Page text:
Curated by Attar, the 2013 programing for performing arts will include several internationally acclaimed acts. The approach for this year is to bring the best of the global scene to Egypt.
Renowned French choreographer Tomeo Verges will kick off the program with a contemporary dance performance called “Anatomia Publica” by La Cie Man Drake. Verges will also stage two original dance creations with Egyptian performers created especially for D-CAF.
Other performances will include Algerian director Kheireddine Lardjam’s play “End/Inge” performed by Compagnie El Ajoud, in addition to Dutch Theater Group Hotel Modern that will bring its iconic theater piece “The Great War” to Egypt and the Arab world for the first time.
This year, D-CAF has also placed a special emphasis on translating foreign plays into Arabic, Attar says. “Many of the international pieces that are being shown during D-CAF are being translated into Arabic for the very first time, increasing the accessibility of these pieces to local audiences.”
Attar sys a key objective in this year’s festival is to transfer knowledge to the local arts community, which is why the program also emphasizes co-productions and collaborations between international and Egyptian performers.
One example of this is the French-Egyptian co-production “Le Prince Sequestre” by Compagnie L’enterprise, written and directed by Frenchman Francois Cervantes in collaboration with Boutros Raouf Boutros Galhi and El Warsha’s troupe founder Hassan El Geretly.
This year’s D-CAF 2013 visual arts program will be curated by the innovative digitally infused cultural organization Medrar. Spearheaded by artists Dia Hamed and Mohamed Allam, Medrar works to provide an alternative space for new media and complement existing practices in visual arts.
“The idea of the entire program is about providing you with many different senses, and replacing things you ordinarily use with gadgets that are digitized,” explains Hamed. “It gives you different hands, different eyes, different ways of communication — you exist differently in way.”
The visual artists will explore the digital frontier of contemporary art through a series of collaborations between Egyptian and international artists.
The program seeks to reflect on how new technologies have shaped our lives and how we can re-appropriate these devises so that we are not dominated by them, but interact through them.
According to the curators, one of the works will incorporate digital devises to provide an overview of downtown Cairo called the “Guerilla Drone” by Lot Amoros (Spain) and Hamed. Using an augmented airspaces device, resembling a mini helicopter, viewers will have the chance to see an aerial view of Downtown Cairo, but with a corrupted and artistic perception.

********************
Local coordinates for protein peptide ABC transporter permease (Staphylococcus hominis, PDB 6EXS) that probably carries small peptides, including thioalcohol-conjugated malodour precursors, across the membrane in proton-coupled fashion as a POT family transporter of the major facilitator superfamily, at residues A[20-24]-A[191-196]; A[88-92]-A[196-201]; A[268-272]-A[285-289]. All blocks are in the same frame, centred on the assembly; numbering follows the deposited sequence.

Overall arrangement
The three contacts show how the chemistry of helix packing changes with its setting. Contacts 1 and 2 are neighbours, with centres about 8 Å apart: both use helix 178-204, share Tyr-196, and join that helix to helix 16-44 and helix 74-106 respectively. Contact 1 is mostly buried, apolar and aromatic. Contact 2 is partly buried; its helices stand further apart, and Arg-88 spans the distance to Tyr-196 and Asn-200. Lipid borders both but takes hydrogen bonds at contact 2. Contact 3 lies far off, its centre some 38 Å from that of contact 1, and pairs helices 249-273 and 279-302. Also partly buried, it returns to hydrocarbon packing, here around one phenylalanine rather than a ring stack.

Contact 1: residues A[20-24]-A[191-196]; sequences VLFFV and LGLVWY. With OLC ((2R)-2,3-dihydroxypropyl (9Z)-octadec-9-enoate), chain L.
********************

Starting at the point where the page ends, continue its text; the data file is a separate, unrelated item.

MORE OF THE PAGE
Another interesting visual art component is the interactive, outdoor installation “SMSlingshot” by VR/Urban from Germany. Using an old Kodak store on Adly Street as a virtual canvass, viewers will have the opportunity to submit text messages, which will then be projected onto the shop.
“The idea is to provide virtual statements, where people can [craft] a text. This does not stay for too long, it’s a momentary expression combining physical action with a digital message,” they explain.
This year’s festival promises an exciting two-part film program. Ivory Coast director Philippe Lacote will curate the first segment of the film screenings.
In his program, Lacote will present an overview of contemporary West African cinema by introducing three movies from Senegal, Burkina Faso and the Ivory Coast. The screenings will take place in Radio Cinema, a space that D-CAF has opened and renovated specifically for this year’s festival.
The selection of films, between documentary and fiction, are meant to portray West Africa today — Lacotes selections include “Burn it up Djassa” directed by Lonesome Solo, “Boul Falle, the way of flight” directed by Rama Thiaw and “Hope Travels (Espoir Voyage)” directed by Michal Zongo.
The second part of the film program is a selection of films curated by Attar, which will include documentary films about peaceful, social movements and civil disobedience around the world.
D-CAF will also offer a range of public seminars and entertainment programs, ranging from workshops for artists and children delivered by Britain’s renowned Bootworks Theater Collective to a “Mobile Film Workshop” given by Mohamed Abd El Fattah.
D-CAF kicks off in Cairo on 4 April and continues until 28 April.
For more information on the programming, artists, and activities, please visit the festival website.